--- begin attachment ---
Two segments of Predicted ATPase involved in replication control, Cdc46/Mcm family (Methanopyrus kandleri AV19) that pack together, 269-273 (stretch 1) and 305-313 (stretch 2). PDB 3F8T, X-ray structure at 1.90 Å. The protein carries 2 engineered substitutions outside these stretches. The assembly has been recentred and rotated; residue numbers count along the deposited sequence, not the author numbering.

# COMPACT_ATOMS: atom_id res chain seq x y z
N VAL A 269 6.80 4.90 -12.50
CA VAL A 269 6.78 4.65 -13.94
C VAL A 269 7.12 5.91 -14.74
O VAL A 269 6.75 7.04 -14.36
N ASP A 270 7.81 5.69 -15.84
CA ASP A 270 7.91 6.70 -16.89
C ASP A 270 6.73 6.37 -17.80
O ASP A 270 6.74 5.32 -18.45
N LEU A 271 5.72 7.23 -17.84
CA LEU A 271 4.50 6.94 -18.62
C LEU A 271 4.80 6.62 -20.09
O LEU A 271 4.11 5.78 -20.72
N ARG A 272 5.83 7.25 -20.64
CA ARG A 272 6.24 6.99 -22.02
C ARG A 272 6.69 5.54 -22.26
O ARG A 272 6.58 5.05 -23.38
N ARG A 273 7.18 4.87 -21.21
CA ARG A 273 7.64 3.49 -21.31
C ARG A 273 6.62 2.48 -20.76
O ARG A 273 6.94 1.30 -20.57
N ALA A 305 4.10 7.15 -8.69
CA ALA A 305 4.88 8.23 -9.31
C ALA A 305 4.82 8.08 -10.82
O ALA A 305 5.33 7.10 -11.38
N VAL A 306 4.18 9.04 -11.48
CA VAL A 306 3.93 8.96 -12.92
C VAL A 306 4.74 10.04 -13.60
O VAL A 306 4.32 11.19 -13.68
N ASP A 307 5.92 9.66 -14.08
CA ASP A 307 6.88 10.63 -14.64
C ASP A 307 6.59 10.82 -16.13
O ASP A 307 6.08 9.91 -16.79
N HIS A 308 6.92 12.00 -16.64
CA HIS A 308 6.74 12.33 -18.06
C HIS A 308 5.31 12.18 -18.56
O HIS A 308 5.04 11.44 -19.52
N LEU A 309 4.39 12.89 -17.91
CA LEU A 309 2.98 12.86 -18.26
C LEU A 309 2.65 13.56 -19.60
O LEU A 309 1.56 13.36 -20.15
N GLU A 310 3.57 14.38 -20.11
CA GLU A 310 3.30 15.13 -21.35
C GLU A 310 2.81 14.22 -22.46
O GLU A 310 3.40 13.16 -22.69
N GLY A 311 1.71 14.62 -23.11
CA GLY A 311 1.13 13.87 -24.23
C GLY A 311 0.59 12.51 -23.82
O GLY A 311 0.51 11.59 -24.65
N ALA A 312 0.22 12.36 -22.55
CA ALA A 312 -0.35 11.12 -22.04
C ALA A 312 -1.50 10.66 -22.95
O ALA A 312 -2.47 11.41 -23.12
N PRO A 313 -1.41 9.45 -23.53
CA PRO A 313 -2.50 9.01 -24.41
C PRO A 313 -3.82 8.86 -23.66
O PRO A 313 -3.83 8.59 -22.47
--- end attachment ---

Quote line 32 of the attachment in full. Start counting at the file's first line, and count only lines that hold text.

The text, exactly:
CA ASP A 307 6.88 10.63 -14.64